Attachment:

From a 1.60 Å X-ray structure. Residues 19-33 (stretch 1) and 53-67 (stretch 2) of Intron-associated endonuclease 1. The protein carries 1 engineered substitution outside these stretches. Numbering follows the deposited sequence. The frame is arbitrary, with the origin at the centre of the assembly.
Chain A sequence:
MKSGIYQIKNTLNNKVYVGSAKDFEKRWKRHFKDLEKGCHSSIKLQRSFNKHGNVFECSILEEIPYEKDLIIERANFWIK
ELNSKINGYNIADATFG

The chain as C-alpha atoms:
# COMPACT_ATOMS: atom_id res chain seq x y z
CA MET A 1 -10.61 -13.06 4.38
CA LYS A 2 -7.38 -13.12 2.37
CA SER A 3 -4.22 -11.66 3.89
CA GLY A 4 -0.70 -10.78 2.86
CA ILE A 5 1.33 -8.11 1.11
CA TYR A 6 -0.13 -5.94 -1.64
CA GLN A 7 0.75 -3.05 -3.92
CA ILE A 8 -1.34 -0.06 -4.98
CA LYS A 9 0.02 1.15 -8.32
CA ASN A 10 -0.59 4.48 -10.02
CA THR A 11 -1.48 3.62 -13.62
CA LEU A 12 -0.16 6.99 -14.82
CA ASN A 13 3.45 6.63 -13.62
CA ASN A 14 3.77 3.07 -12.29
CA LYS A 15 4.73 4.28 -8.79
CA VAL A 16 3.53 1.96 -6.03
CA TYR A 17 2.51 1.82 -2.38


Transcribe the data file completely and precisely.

From a 1.60 Å X-ray structure. Residues 19-33 (stretch 1) and 53-67 (stretch 2) of Intron-associated endonuclease 1. The protein carries 1 engineered substitution outside these stretches. Numbering follows the deposited sequence. The frame is arbitrary, with the origin at the centre of the assembly.
Chain A sequence:
MKSGIYQIKNTLNNKVYVGSAKDFEKRWKRHFKDLEKGCHSSIKLQRSFNKHGNVFECSILEEIPYEKDLIIERANFWIK
ELNSKINGYNIADATFG

The chain as C-alpha atoms:
# COMPACT_ATOMS: atom_id res chain seq x y z
CA MET A 1 -10.61 -13.06 4.38
CA LYS A 2 -7.38 -13.12 2.37
CA SER A 3 -4.22 -11.66 3.89
CA GLY A 4 -0.70 -10.78 2.86
CA ILE A 5 1.33 -8.11 1.11
CA TYR A 6 -0.13 -5.94 -1.64
CA GLN A 7 0.75 -3.05 -3.92
CA ILE A 8 -1.34 -0.06 -4.98
CA LYS A 9 0.02 1.15 -8.32
CA ASN A 10 -0.59 4.48 -10.02
CA THR A 11 -1.48 3.62 -13.62
CA LEU A 12 -0.16 6.99 -14.82
CA ASN A 13 3.45 6.63 -13.62
CA ASN A 14 3.77 3.07 -12.29
CA LYS A 15 4.73 4.28 -8.79
CA VAL A 16 3.53 1.96 -6.03
CA TYR A 17 2.51 1.82 -2.38